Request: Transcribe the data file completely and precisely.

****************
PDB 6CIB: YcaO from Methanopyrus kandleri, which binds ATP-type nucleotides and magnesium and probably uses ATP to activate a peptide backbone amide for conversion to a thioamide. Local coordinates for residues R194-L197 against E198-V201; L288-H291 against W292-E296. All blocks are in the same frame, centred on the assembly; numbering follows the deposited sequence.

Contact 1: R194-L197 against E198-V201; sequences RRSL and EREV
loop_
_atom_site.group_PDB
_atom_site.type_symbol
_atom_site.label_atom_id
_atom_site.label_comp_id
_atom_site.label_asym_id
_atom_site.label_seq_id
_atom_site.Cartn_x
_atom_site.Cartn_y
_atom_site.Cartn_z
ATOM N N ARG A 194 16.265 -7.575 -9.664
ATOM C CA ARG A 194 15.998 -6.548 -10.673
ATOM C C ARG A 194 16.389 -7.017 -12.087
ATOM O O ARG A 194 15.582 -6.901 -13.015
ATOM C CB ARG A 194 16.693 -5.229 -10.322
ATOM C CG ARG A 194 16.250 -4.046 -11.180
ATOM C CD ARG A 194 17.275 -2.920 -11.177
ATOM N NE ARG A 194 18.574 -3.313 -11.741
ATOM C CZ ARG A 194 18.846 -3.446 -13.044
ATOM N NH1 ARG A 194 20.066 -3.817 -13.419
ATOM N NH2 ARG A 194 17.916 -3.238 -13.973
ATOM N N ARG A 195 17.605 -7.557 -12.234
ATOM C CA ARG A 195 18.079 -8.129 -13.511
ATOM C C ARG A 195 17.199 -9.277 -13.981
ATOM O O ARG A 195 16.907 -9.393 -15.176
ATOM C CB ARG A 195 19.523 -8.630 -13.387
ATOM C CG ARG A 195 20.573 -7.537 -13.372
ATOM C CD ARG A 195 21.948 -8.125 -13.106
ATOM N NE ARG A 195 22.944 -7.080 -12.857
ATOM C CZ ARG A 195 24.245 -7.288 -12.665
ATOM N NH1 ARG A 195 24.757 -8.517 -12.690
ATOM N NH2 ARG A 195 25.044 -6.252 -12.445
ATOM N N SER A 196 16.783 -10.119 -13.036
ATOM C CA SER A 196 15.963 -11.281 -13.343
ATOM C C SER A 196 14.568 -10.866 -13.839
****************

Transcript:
PDB 6CIB: YcaO from Methanopyrus kandleri, which binds ATP-type nucleotides and magnesium and probably uses ATP to activate a peptide backbone amide for conversion to a thioamide. Local coordinates for residues R194-L197 against E198-V201; L288-H291 against W292-E296. All blocks are in the same frame, centred on the assembly; numbering follows the deposited sequence.

Contact 1: R194-L197 against E198-V201; sequences RRSL and EREV
loop_
_atom_site.group_PDB
_atom_site.type_symbol
_atom_site.label_atom_id
_atom_site.label_comp_id
_atom_site.label_asym_id
_atom_site.label_seq_id
_atom_site.Cartn_x
_atom_site.Cartn_y
_atom_site.Cartn_z
ATOM N N ARG A 194 16.265 -7.575 -9.664
ATOM C CA ARG A 194 15.998 -6.548 -10.673
ATOM C C ARG A 194 16.389 -7.017 -12.087
ATOM O O ARG A 194 15.582 -6.901 -13.015
ATOM C CB ARG A 194 16.693 -5.229 -10.322
ATOM C CG ARG A 194 16.250 -4.046 -11.180
ATOM C CD ARG A 194 17.275 -2.920 -11.177
ATOM N NE ARG A 194 18.574 -3.313 -11.741
ATOM C CZ ARG A 194 18.846 -3.446 -13.044
ATOM N NH1 ARG A 194 20.066 -3.817 -13.419
ATOM N NH2 ARG A 194 17.916 -3.238 -13.973
ATOM N N ARG A 195 17.605 -7.557 -12.234
ATOM C CA ARG A 195 18.079 -8.129 -13.511
ATOM C C ARG A 195 17.199 -9.277 -13.981
ATOM O O ARG A 195 16.907 -9.393 -15.176
ATOM C CB ARG A 195 19.523 -8.630 -13.387
ATOM C CG ARG A 195 20.573 -7.537 -13.372
ATOM C CD ARG A 195 21.948 -8.125 -13.106
ATOM N NE ARG A 195 22.944 -7.080 -12.857
ATOM C CZ ARG A 195 24.245 -7.288 -12.665
ATOM N NH1 ARG A 195 24.757 -8.517 -12.690
ATOM N NH2 ARG A 195 25.044 -6.252 -12.445
ATOM N N SER A 196 16.783 -10.119 -13.036
ATOM C CA SER A 196 15.963 -11.281 -13.343
ATOM C C SER A 196 14.568 -10.866 -13.839